House Condemns QAnon Conspiracy Theories on Bipartisan Basis

The House voted on a bipartisan basis condemn the loose collection of conspiracy theories known as QAnon, which has gained increasing political influence in a segment of the Republican base.

“Throughout history, conspiracy theories just like this one have fueled prejudice, terrorism and even genocide,” Representative Tom Malinowski, a New Jersey Democrat and the bill’s lead sponsor, said. “QAnon is like a pill that immunizes you against objective reality.”

The bill had three Republican co-sponsors: Representatives Denver Riggleman, Adam Kinzinger and Brian Fitzpatrick. It passed on a 371-18 vote.

QAnon emerged from the backwaters of the Internet in 2017 and has since made significant inroads into mainstream American politics. Some two dozen candidates who sought to get on the ballot for Congress this year having expressed belief in or support for QAnon, most of them running as Republicans. Two of those candidates won in heavily GOP districts and have good chances of getting elected to the House in November.

Adherents believe that Democratic politicians, celebrities and supposed members of a “deep state” bureaucracy are involved in a slew of practices involving cannibalism, pedophilia rings, Satanism and secret judicial proceedings. They believe that President Donald Trump is battling these forces for control of the government.

Trump has retweeted QAnon content on multiple occasions and, when asked about the conspiracy theory at a news conference on August 19, he said, “I don’t know much about the movement other than I understand they like me very much, which I appreciate.”

Asked specifically if he is secretly battling a satanic cult of pedophiles — as QAnon is supposedly doing — the president said, “I haven’t heard that, but is that supposed to be a bad thing or a good thing? I mean, you know — if I can help save the world from problems, I’m willing to do it. I’m willing to put myself out there.”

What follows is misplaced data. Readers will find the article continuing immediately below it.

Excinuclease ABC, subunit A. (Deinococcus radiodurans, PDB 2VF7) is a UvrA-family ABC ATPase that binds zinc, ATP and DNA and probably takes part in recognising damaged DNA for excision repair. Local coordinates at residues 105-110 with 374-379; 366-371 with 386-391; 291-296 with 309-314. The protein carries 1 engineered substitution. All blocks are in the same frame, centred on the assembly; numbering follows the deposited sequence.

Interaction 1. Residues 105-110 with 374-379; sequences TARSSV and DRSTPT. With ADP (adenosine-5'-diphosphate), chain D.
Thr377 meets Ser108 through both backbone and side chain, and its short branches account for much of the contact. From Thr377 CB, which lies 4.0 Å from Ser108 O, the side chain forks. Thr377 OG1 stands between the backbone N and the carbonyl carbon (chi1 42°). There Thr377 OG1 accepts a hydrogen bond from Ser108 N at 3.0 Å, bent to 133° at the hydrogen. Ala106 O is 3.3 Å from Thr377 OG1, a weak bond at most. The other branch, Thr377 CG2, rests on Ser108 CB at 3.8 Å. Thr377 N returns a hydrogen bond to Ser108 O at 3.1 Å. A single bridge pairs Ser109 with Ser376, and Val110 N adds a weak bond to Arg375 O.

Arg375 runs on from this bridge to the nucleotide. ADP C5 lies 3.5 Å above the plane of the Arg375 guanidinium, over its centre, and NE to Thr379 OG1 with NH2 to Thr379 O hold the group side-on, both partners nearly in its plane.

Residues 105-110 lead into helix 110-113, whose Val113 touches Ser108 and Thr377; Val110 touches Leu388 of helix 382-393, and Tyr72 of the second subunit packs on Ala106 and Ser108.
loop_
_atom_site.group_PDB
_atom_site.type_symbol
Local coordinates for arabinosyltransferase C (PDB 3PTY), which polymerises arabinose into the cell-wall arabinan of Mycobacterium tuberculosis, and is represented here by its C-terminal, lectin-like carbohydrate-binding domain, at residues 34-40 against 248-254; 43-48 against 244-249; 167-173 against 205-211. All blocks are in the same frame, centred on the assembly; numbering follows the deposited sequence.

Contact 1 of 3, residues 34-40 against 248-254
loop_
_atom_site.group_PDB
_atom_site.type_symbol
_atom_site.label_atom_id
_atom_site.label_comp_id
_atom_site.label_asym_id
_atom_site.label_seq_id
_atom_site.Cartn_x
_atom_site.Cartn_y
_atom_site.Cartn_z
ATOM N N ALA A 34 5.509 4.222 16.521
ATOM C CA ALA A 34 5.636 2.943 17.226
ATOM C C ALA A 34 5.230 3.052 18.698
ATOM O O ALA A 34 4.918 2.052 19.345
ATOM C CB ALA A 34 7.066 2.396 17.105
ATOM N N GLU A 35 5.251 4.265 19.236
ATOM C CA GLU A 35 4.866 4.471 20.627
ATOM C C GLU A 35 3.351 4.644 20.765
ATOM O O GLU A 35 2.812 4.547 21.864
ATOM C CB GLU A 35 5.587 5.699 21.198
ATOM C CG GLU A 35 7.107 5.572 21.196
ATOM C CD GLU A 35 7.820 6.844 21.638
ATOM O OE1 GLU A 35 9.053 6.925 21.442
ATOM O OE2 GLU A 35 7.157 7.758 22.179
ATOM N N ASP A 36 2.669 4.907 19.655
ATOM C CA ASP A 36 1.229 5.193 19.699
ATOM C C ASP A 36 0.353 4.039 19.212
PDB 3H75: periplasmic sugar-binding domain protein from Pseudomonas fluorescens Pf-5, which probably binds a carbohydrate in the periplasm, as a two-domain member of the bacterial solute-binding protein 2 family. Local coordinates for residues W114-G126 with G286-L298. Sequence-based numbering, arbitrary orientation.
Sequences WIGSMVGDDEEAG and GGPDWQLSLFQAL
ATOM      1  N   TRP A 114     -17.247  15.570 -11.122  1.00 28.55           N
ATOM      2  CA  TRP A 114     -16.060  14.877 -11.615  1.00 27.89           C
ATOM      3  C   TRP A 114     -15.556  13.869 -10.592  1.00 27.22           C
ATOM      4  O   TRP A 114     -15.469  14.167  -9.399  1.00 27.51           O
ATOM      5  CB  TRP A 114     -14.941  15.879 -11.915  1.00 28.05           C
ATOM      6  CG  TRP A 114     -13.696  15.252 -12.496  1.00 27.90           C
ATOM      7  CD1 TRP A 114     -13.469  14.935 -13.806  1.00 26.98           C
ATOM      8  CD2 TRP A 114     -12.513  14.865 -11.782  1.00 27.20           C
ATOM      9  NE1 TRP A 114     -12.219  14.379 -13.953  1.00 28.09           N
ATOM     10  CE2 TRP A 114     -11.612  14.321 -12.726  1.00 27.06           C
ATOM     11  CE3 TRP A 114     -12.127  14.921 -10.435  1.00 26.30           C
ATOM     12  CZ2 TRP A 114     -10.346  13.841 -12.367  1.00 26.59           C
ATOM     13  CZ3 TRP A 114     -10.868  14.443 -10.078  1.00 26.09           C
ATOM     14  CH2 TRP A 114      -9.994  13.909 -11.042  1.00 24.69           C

Riggleman, a former Air Force officer, said in August that his experience in the military informed his support for the measure.

“This type of behavior is easily condemned, condemned by all of us here in this chamber,” said Riggleman. “QAnon and the conspiracy theories it promotes are a danger and a treat that has no place in our country’s politics.”

Riggleman said that he thought Trump would publicly oppose QAnon’s spread “once the president is educated more on the QAnon movement.”

Lauren Boebert, a GOP candidate in Colorado, has said she hopes Q is real “because it only means America is getting stronger and better.” And Marjorie Taylor Greene, a candidate who won a competitive primary in Georgia, called Q in a 2017 video “a patriot” who is “on the same page as us” and “is very pro-Trump.”

House Republican Leader Kevin McCarthy had mostly stayed quiet about QAnon, declining, for instance, to comment on Greene while she was running in the primary election. But he said on Aug. 20 that “there is no place for QAnon in the Republican Party.”

The measure, House Resolution 1154, “Condemning QAnon and rejecting the conspiracy theories it promotes,” cites the propensity for conspiracy theories such as QAnon to incite people to violence and urges Americans “to engage in political debate from a common factual foundation.” It passed on a vote of 371 to 18, with one member voting “present.”

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